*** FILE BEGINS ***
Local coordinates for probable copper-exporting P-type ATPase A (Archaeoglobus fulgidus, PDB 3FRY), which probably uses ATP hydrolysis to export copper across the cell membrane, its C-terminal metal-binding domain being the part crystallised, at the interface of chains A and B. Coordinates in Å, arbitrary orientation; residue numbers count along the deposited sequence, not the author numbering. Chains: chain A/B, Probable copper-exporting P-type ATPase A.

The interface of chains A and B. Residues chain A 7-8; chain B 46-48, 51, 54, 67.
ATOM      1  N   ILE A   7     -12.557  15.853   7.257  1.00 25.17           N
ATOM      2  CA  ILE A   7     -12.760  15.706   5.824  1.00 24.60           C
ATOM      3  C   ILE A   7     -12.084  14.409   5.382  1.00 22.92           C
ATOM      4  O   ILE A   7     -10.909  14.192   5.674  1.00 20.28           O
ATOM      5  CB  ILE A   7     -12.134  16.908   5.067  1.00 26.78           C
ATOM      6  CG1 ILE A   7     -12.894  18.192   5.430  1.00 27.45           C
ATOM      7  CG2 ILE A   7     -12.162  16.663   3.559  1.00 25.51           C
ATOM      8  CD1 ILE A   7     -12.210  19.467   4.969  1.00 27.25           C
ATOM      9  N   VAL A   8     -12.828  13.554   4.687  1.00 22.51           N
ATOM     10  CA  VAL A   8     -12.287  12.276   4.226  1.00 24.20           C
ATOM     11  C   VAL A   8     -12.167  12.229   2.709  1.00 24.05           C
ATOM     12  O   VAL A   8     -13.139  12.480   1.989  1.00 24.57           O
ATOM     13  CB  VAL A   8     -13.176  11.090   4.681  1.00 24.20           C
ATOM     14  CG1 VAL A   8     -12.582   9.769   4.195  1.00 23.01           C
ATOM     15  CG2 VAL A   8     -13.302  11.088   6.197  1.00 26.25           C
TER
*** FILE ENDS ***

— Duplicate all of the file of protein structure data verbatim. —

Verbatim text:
Local coordinates for probable copper-exporting P-type ATPase A (Archaeoglobus fulgidus, PDB 3FRY), which probably uses ATP hydrolysis to export copper across the cell membrane, its C-terminal metal-binding domain being the part crystallised, at the interface of chains A and B. Coordinates in Å, arbitrary orientation; residue numbers count along the deposited sequence, not the author numbering. Chains: chain A/B, Probable copper-exporting P-type ATPase A.

The interface of chains A and B. Residues chain A 7-8; chain B 46-48, 51, 54, 67.
ATOM      1  N   ILE A   7     -12.557  15.853   7.257  1.00 25.17           N
ATOM      2  CA  ILE A   7     -12.760  15.706   5.824  1.00 24.60           C
ATOM      3  C   ILE A   7     -12.084  14.409   5.382  1.00 22.92           C
ATOM      4  O   ILE A   7     -10.909  14.192   5.674  1.00 20.28           O
ATOM      5  CB  ILE A   7     -12.134  16.908   5.067  1.00 26.78           C
ATOM      6  CG1 ILE A   7     -12.894  18.192   5.430  1.00 27.45           C
ATOM      7  CG2 ILE A   7     -12.162  16.663   3.559  1.00 25.51           C
ATOM      8  CD1 ILE A   7     -12.210  19.467   4.969  1.00 27.25           C
ATOM      9  N   VAL A   8     -12.828  13.554   4.687  1.00 22.51           N
ATOM     10  CA  VAL A   8     -12.287  12.276   4.226  1.00 24.20           C
ATOM     11  C   VAL A   8     -12.167  12.229   2.709  1.00 24.05           C
ATOM     12  O   VAL A   8     -13.139  12.480   1.989  1.00 24.57           O
ATOM     13  CB  VAL A   8     -13.176  11.090   4.681  1.00 24.20           C
ATOM     14  CG1 VAL A   8     -12.582   9.769   4.195  1.00 23.01           C
ATOM     15  CG2 VAL A   8     -13.302  11.088   6.197  1.00 26.25           C
TER